words: Mary Walsh
photos: Ryan “Huggy” Hughes, T. Bird, E-Stone, Blatt, and Mary Walsh

It goes without saying that Bear Mountain is renowned for its sensible weather patterns that are generally repetitively sunny. The Southern California resort is an anomaly in snowboarding: a place where you can ride a worldclass park year-round and rarely need a jacket. While storms hit the region throughout the winter, the resort returns to its sunny SoCal self quickly, making it an ideal place for perfect park laps regardless of the time of season. It is for this reason that it is so unique that the 2016 edition of The Launch presented by Volcom, the ninth time the annual event has taken place, has been so plagued by Mother Nature’s whims. A windy first day, clouds and snow the second and on the third, a mix of bright sun, ominous clouds and two rogue snowstorms that broke up the day, threatening to end the sessions before moving on with the wind and allowing the snowboarding to carry on, even better than before.

But really, why we keep bringing up the weather is not because of the predilection that the San Bernadinos have to temperate spring riding year-round compared to the past three days, but that this circumstance further and fully illuminates the fire that is driving the rising generation of snowboarders. Not once in the past three days have the attendees of The Launch called it quits because atmospheric conditions were less than ideal. The kids keep riding. When the snow is fast in the morning, then a little slower when it melts under the noonday sun, then fast again as the temps suddenly drop, these guys throw a tester over the big jump and then continue sending. There are few instances where this outlook would be so contagious.

In the lower jump plaza, a variety of transitions had been explored over the course of the first two days of the event. Sending the 70-footer straight up and over was popular. Dropping into the rider’s right QP was also a favorite. Utilizing the cut-out walls of the gap was going down, as well. But up until day 3 of The Launch, the rider’s right take off, a gap to seemingly nowhere that lent itself to a step over to the landing of the jump had yet to be sessioned. The kids of The Launch had been eyeing the sucker for two days straight, but no one had dropped in yet. Day 3, everyone figured, it would go down. Of course, Wednesday morning opened up with blustery and variable conditions and by the time everyone was warmed up, it was intermittently snowing, gusting, and getting sunny. In most cases–in almost all cases–when riders are tasked with a photo shoot on an intimidating feature and the weather can be categorized as inclimate, the feature is not hit. A weather window is patiently waited for. Well, not at The Launch. The riders who attend this yearly gathering are a rare breed whose style and terrain preference run the gamut but who are all connected by one very strong trait, their excitement and hunger to drop into anything and everything that lies in front of them. Shortly after lunch on day 3, Luke Winkelmann, Kyle Mack, Brock Crouch and Nik Baden figured the weather couldn’t get any worse and they might as well send it. And sent it they did. The four riders sent it in twos down the line to the transfer gap and cleared the thing with ease. You’ll have to wait for the video to drop to see exactly what these guys were throwing, but suffice to say it was a hell of a show.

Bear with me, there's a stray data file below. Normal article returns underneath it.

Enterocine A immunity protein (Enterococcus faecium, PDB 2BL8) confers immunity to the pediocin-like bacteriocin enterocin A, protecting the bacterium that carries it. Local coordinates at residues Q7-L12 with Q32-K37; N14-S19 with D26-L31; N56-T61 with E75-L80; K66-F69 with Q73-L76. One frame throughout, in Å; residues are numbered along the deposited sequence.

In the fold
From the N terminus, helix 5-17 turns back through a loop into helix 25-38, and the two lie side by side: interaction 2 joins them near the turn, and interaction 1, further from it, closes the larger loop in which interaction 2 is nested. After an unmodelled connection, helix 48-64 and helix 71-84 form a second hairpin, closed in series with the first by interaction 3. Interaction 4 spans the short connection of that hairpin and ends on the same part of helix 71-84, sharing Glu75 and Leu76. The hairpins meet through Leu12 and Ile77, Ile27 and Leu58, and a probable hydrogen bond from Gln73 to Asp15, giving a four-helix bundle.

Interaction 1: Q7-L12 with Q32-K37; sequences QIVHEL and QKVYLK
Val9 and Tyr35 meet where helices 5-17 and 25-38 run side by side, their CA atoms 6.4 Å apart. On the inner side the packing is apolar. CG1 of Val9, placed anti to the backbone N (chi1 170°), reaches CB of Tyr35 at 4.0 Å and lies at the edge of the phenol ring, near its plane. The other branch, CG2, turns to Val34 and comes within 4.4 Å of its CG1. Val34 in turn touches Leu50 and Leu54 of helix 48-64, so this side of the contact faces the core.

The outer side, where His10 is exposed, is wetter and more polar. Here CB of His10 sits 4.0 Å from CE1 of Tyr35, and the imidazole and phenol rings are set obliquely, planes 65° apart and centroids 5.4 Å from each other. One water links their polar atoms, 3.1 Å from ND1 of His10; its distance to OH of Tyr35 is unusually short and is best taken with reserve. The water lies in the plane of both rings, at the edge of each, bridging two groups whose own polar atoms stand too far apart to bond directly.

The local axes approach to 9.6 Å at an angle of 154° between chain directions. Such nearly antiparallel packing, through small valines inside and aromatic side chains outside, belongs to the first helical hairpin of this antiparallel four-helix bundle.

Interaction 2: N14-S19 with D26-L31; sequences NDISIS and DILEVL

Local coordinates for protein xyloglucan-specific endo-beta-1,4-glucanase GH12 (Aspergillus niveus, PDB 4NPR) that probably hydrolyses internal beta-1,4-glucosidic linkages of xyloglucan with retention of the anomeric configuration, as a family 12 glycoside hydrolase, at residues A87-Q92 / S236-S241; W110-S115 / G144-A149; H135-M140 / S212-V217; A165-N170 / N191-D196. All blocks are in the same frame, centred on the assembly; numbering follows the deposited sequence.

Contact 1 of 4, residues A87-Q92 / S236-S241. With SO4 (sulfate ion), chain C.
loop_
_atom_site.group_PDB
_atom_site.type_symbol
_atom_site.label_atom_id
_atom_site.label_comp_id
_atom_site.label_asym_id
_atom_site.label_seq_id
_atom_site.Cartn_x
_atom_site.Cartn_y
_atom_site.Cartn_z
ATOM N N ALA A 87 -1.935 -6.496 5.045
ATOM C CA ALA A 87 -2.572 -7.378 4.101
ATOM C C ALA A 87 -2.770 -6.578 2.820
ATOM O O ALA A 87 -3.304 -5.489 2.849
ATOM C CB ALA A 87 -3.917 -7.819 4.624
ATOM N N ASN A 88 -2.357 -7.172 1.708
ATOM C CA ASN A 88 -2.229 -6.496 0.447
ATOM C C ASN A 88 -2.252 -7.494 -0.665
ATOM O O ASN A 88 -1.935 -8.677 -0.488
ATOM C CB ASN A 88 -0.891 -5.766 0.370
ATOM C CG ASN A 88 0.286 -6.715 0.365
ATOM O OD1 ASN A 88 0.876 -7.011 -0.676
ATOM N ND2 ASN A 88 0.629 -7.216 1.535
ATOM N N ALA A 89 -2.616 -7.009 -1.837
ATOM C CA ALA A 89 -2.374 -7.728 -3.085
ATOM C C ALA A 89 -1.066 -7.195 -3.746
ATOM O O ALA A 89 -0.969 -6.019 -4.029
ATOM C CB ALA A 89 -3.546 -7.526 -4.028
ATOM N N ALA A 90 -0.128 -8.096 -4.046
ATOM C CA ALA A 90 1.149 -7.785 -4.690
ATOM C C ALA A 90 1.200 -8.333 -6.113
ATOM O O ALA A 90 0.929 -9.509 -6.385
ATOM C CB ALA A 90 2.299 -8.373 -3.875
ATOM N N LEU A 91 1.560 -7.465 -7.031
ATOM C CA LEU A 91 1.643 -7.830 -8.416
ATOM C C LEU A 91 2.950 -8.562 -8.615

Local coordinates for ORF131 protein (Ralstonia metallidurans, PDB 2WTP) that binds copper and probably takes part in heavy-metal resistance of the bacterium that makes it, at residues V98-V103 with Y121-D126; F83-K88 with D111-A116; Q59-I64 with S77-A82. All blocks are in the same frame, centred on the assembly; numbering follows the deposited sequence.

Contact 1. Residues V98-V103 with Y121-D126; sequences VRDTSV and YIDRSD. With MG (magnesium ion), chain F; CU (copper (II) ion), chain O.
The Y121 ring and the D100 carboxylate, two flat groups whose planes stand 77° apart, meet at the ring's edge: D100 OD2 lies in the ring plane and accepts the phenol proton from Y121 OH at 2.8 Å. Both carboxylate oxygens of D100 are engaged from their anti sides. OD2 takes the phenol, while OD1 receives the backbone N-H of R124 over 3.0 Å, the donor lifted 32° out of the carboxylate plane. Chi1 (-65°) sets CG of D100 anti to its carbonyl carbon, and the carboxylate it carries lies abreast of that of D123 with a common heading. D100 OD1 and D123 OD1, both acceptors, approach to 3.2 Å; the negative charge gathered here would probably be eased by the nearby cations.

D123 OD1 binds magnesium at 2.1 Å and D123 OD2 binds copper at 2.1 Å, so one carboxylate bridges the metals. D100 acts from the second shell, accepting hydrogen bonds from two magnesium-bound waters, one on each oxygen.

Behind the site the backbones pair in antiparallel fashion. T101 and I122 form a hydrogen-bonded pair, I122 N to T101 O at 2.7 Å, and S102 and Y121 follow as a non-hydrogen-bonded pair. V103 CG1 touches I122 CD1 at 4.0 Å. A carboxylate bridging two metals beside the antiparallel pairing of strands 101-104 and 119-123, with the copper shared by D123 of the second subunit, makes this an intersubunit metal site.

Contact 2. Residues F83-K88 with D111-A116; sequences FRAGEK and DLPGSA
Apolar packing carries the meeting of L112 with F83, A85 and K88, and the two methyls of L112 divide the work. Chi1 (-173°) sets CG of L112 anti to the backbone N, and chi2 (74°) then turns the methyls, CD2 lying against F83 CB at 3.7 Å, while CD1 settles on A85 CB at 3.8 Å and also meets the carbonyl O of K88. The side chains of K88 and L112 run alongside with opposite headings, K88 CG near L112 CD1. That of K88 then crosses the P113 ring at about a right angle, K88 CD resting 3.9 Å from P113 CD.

While Baden, Mack, Brock, and Winkelmann were hucking that side, Justin Phipps and Dusty Henricksen were dropping doubles over the main jump with only two feet strapped in between them. Both in succession and side-by-side they floated over the massive table with hoofs stretched straight to the sunshine. The keyhole takeoff in between the main step-over and the rightside jump saw plenty of action today as well as Drayden Gardner, Jadyn Chomlack, Gabe Ferguson, and Jared Ellston sent the skinny line over the top. Spencer Whiting, Grant Giller, and Kix Kamp were standouts on the jump, too.

The rest of the park wasn’t left unscathed, either. The upper section was filled with action in the morning as Drayden Garden and Jed Sky planted the QP next to the wallride, Jed also with only one foot attached to his snowboard. The massive marshmallow jump became a launchpad for traditional sending up and over as well as transfers and a QP-esque line as what seemed like the entire Launch crew hit the jump in one way or another. Mateo Soltane and Milo Malkoski were planting the side. Zach Normandin, Richie Conklin, and Kix Kamp were finding transition. Gabe Ferg was boning out methods to the side of the jump.

At the bottom of the hill, just above the Bear Mountain deck, a group of metal-ready riders collected for a session. Joey and Pat Fava, Tristin Heiner, Trevor Eichelberger, and more spent the afternoon hiking relentlessly to supply shots for the Day 3 edit. Jack Coyne was annihilating the tube, as well and Sam Buckmelter was firing.

Tomorrow may be the last day of The Launch this year, but it’s also supposed to be the sunniest, which means that there is plenty more where this came from, because if the up and comers of The Launch presented by Volcom are happy to throw down in challenging conditions, we can only imagine what they’ll do when the weather is perfect.